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Squamish council urged to enact bylaw against sporting pigeons

Manager of Sea to Sky BC SPCA highlights the issue of sporting pigeons in town and urges the municipality to implement a bylaw to address the problem.

As they have for the last few years, sporting pigeons, specifically Indian high flyers, continue to be an issue in Squamish. 

Krista Larson, manager of the Sea to Sky BC SPCA in Squamish, presented to council about the issue on July 4, calling on the municipality to enact a bylaw to help combat the problem.  

"They basically are a domestic pigeon and they're often dyed different colours — pink, blue, green and red for the most part," Larson explained. "So our concern is that sporting pigeons are being lost and abandoned in Squamish and they're not being claimed by their owners … Sporting pigeons ... are not equipped to survive in the wild."

What is the sport?

Larson said the sport involves releasing the dyed pigeons into the air and seeing whose bird can fly the highest. 

"So, they don't really go any distance. It all has to do with basically vertically how high they can go," she said. "Unfortunately, what happens is these birds don't come back necessarily and [some] get lost and they get dispersed."

Larson said that the birds can die of starvation or are preyed upon by eagles, hawks or other animals. 

"They basically do not know how to forage or find their own food and water, so often they die horrible, lingering deaths," she added. 

The birds can also transmit pathogens and diseases — such as salmonella, E. coli and avian flu — to wild or domestic birds or humans.

These birds are typically being brought to Squamish from places like the Fraser Valley for sport racing. They are not being kept or raced by locals, according to Larson.

She noted that many in the community think that the SPCA should take in these birds, but while they do take in stray domestic birds, that is not possible for these pigeons.

"Housing a large bird like a pigeon, in general, is very challenging because they need a lot of space to be able to provide their proper welfare," she said. "And we have fairly strict restrictions right now in place because of the avian flu. So, in order for us to take in a domestic bird, we have to be able to isolate it in a room on its own for 14 days or until it's picked up by the owner. With multiple pigeons, that is absolutely impossible for us to do."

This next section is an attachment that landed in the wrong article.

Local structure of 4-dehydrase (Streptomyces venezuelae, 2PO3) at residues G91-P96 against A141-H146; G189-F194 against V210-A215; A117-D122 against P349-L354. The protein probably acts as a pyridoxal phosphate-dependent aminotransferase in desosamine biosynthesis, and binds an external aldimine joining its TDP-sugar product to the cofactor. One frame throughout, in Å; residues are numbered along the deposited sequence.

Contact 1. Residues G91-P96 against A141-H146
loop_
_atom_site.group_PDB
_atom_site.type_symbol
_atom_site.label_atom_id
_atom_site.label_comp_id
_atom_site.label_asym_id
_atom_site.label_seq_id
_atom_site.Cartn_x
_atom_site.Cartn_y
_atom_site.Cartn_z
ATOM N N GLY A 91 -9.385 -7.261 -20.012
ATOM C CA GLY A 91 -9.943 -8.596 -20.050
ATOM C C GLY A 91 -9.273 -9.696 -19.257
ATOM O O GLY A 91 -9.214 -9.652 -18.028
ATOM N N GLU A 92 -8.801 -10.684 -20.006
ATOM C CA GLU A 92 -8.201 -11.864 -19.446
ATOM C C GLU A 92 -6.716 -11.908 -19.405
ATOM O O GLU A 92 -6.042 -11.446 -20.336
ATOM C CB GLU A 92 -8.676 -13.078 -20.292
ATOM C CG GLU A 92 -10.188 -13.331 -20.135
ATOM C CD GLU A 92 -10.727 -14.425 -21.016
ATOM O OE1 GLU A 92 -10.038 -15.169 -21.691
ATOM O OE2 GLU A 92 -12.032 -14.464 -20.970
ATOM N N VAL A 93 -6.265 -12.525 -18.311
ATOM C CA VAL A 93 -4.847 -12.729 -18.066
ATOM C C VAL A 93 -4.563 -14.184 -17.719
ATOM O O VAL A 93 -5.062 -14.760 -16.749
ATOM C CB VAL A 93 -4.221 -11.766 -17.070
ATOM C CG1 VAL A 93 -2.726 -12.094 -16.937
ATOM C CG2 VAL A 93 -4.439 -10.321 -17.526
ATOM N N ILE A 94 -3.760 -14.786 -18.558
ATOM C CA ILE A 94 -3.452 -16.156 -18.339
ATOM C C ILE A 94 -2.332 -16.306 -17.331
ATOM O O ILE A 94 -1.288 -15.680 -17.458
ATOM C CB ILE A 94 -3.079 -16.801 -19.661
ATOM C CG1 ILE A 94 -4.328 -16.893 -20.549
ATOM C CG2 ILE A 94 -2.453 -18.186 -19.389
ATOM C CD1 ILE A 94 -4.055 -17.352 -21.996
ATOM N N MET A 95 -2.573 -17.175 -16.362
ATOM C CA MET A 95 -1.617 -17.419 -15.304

Larson said some of the pigeons will have a leg band that should reveal the owner, but that information is not always included. 

Several members of the public wrote to the District concerned about these pigeons, including Randi Olson, founder and admin of the popular Sea to Sky Neighborhood Animals Needing Assistance Facebook page, which helps folks find lost pets.

"I am not sure what the District of Squamish can do. I hope this can somehow be banned so that bylaw [officers] can be called if they are spotted. It is not fair that these sweet little birds have to pay the price for human ignorance," Olson wrote in a letter published in the July 4 council agenda.

Larson noted that other municipalities have bylaws to help prevent this abuse. 

Delta, she said, has one of the most comprehensive bylaws in this regard. 

"We would recommend a similar approach for Squamish as it would cover people who don't live in Squamish bringing pigeons into the community for competitions," she said. 

At the July 4 meeting, council  passed a motion for staff to bring back a recommendation regarding the  municipality’s regulatory ability when it comes to pigeon racing in Squamish. 

“Staff will look into options for regulating pigeon racing within the District boundary. Any bylaw for consideration will likely not come back to council until mid-fall,” wrote District spokesperson Rachel Boguski in an email to The Squamish Chief.  

Larson said anyone who sees one of these birds should still call the BC SPCA Animal Helpline at 1-855-622-7722.

Officers will try to make contact with the owner of the bird if that information is known.

"Definitely if anybody sees anything, video is an absolutely amazing way to get some sort of evidence and they can call our animal helpline and they'll be helped that way," she said.

Watch the video of the meeting on the District's YouTube channel.

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